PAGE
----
Dennis West; my first contact.  David trusted him.  I didn’t.  Guy has a face you’d want to put a brick through; stand on his head for good measure.  He had a sly smirk to go with it.  Dennis didn’t have shit for me.  Either he wasn’t as good a friend as David had first thought or he’s scared and hiding something.  In any case, I wouldn’t get dirt from the gee so I hung up and punched the wall.  Dennis didn’t want to go into what he knew.  He downright avoided it and got aggressive.  Why was he so scared?  I knew he didn’t like me much, and I him. Still, David was a good friend to him and I know he told him something about it before he left.  If talking on the phone isn’t his cup of tea I might just have to pay the daisy a visit and go to work on him.

            That night I went round the bars where David hung out.  No one knew anything.  They suggested calling the police.  I said I’d do it in the morning, to keep them from doing it.  I don’t want the police in on this.  They’d be all over me; what did I know, did he have any enemies, any relatives I know of.  I could do a better job than they could.  I know people.  I don’t like people, but I know a fair few.  I’ve got my finger in most of the cliques that go about.  Word gets around these places fast.  I hit them all up.  I found nothing I could go one.  Closed door after closed door.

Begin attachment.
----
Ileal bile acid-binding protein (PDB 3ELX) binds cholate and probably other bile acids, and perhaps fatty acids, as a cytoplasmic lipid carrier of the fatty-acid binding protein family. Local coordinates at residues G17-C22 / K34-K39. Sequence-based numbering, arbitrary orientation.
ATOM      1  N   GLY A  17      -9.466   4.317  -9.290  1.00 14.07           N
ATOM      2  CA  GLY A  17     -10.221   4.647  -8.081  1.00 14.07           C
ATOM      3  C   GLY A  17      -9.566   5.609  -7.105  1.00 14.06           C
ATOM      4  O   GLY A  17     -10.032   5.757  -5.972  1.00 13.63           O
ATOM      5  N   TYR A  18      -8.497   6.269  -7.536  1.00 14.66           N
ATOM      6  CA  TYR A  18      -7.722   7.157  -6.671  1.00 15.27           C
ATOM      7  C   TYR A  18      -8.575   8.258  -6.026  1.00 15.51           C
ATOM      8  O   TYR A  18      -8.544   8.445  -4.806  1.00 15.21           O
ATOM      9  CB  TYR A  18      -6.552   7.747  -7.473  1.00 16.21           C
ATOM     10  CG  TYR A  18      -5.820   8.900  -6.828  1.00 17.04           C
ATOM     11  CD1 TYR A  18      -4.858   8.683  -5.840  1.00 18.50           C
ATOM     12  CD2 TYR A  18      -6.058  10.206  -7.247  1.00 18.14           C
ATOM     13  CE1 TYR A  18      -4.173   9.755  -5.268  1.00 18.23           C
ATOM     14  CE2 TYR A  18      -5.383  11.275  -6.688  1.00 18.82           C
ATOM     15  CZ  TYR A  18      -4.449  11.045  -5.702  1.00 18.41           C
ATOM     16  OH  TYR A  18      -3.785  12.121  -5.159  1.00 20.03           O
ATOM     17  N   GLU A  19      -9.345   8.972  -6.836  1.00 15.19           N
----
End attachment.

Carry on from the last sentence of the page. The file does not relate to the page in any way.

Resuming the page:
Well sort of.

 I’ve been feeling more optimistic recently.  I guess I’ve been sorting more things out in my life and not being such a moody bastard.  I’m leaving uni, possibly next week so that should help with things.  Also I had a train journey today and that always perks me up.  I have no idea why; I hate travelling.

Anyway, this will be another really short post because I don’t have the time to essay it up like I did before.

I leave you now in a better mood.  Watch this space.